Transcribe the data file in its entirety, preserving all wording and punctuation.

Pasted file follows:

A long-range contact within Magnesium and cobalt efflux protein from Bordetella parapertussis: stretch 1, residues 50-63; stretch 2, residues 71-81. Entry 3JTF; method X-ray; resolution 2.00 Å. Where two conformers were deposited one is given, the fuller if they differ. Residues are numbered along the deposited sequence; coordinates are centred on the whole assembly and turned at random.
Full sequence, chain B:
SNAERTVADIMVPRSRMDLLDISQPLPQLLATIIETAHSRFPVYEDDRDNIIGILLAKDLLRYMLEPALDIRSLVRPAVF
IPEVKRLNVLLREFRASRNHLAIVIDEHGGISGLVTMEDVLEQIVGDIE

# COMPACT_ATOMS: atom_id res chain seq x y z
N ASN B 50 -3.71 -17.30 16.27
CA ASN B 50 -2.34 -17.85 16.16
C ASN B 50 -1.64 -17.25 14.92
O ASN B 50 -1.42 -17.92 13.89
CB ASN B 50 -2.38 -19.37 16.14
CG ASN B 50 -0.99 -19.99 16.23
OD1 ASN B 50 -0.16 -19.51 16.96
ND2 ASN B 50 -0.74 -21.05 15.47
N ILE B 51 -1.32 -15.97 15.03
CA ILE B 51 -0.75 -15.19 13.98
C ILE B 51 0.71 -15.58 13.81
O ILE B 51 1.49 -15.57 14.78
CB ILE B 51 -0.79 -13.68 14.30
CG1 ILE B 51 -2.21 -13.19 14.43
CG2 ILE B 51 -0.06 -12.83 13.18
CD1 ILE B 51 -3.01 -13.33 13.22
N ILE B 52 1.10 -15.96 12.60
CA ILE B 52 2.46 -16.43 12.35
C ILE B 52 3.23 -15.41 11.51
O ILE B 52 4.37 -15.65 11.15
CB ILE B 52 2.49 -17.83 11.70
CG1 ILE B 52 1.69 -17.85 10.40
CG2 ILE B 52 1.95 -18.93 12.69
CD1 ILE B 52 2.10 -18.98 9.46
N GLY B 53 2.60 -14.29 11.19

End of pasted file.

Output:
A long-range contact within Magnesium and cobalt efflux protein from Bordetella parapertussis: stretch 1, residues 50-63; stretch 2, residues 71-81. Entry 3JTF; method X-ray; resolution 2.00 Å. Where two conformers were deposited one is given, the fuller if they differ. Residues are numbered along the deposited sequence; coordinates are centred on the whole assembly and turned at random.
Full sequence, chain B:
SNAERTVADIMVPRSRMDLLDISQPLPQLLATIIETAHSRFPVYEDDRDNIIGILLAKDLLRYMLEPALDIRSLVRPAVF
IPEVKRLNVLLREFRASRNHLAIVIDEHGGISGLVTMEDVLEQIVGDIE

# COMPACT_ATOMS: atom_id res chain seq x y z
N ASN B 50 -3.71 -17.30 16.27
CA ASN B 50 -2.34 -17.85 16.16
C ASN B 50 -1.64 -17.25 14.92
O ASN B 50 -1.42 -17.92 13.89
CB ASN B 50 -2.38 -19.37 16.14
CG ASN B 50 -0.99 -19.99 16.23
OD1 ASN B 50 -0.16 -19.51 16.96
ND2 ASN B 50 -0.74 -21.05 15.47
N ILE B 51 -1.32 -15.97 15.03
CA ILE B 51 -0.75 -15.19 13.98
C ILE B 51 0.71 -15.58 13.81
O ILE B 51 1.49 -15.57 14.78
CB ILE B 51 -0.79 -13.68 14.30
CG1 ILE B 51 -2.21 -13.19 14.43
CG2 ILE B 51 -0.06 -12.83 13.18
CD1 ILE B 51 -3.01 -13.33 13.22
N ILE B 52 1.10 -15.96 12.60
CA ILE B 52 2.46 -16.43 12.35
C ILE B 52 3.23 -15.41 11.51
O ILE B 52 4.37 -15.65 11.15
CB ILE B 52 2.49 -17.83 11.70
CG1 ILE B 52 1.69 -17.85 10.40
CG2 ILE B 52 1.95 -18.93 12.69
CD1 ILE B 52 2.10 -18.98 9.46
N GLY B 53 2.60 -14.29 11.19